By Rebecca Carhart

Advice for Loud People on Working with Quiet People

If you’re not a quiet or reserved person (maybe you’ve been called forthcoming, or even chatty), you likely interact often with someone who is quieter — a coworker, student, fellow church member, or friend. Our different personalities can complement each other and help us all stretch in constructive ways. They can also be challenging to navigate.

This is my advice for working with quieter people in workplaces, classrooms, or ministry settings. It is drawn from my own experience as someone who’s on the quiet side and from insights of people I know. It’s in no way definitive, but I hope it is thought-provoking, especially if you’re teaching or supervising others.

My primary recommendation is to respect and get to know individuals instead of making assumptions about them. People are quiet for many different reasons: personality, culture, past experience, and current environment. And everyone is on a spectrum of extroverted to introverted and behaves differently in different situations. (Some introverts can be quite loud!) That said, here are some general principles to consider as you work with quiet people.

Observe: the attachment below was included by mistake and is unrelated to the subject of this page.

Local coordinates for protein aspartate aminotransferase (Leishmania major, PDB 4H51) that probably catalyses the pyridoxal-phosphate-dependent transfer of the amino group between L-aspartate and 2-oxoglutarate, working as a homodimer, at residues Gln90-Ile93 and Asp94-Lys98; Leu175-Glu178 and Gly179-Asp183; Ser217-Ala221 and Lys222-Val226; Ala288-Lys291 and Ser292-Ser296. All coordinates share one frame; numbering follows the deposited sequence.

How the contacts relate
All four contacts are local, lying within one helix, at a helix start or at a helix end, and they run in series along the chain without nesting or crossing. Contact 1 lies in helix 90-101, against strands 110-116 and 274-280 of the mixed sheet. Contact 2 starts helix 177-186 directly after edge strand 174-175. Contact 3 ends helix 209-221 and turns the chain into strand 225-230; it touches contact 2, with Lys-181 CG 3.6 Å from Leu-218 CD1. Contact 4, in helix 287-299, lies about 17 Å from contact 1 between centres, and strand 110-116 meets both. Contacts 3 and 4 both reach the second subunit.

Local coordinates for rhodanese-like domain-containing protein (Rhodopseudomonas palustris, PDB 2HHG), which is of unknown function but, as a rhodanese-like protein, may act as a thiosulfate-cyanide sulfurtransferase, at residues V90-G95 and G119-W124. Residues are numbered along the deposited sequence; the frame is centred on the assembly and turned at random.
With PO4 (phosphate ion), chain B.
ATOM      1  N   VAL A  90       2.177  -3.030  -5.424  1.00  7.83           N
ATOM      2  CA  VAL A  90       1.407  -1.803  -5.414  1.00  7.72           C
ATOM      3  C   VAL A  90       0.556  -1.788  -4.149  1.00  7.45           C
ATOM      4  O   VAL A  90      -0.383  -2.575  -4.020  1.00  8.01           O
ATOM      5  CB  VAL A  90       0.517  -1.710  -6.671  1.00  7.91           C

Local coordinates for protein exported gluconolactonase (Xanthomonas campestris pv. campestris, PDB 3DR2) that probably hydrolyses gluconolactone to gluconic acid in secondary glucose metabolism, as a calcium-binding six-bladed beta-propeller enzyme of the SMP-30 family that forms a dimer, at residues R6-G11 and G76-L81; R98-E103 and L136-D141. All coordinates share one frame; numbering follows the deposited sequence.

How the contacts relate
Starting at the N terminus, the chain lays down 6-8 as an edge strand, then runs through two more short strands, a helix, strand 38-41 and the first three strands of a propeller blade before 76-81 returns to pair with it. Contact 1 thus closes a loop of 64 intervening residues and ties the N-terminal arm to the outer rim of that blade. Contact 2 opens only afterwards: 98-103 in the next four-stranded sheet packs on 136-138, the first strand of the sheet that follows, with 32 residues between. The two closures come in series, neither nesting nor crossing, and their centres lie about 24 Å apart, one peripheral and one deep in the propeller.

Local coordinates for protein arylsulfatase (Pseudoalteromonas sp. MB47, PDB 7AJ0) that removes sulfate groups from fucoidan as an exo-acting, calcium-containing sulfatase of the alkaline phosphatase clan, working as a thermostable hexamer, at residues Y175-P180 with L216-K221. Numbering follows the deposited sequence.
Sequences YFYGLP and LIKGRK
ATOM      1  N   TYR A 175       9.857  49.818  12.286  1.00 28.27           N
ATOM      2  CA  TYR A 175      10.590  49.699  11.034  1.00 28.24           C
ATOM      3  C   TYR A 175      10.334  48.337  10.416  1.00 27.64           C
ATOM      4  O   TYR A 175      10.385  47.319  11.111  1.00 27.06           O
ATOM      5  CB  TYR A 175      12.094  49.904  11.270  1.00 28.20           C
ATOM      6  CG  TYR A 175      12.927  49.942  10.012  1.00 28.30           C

Build a Relationship

If possible, make time to meet one-on-one with the quiet person. Find out what forms of communication they prefer and what the work or class environment is like for them. Ask questions about their life and what they think. And listen. Opening up and forming relationships can be tiring and slow for quiet people, and they might not make the effort unless they know you are trustworthy and truly care about them. Even if you don’t have much chance to talk individually and the other person is not very vocal, pay attention to what they’re communicating in other ways, especially through the work they do. Intentionally affirm their efforts and ideas.

Create a Welcoming Environment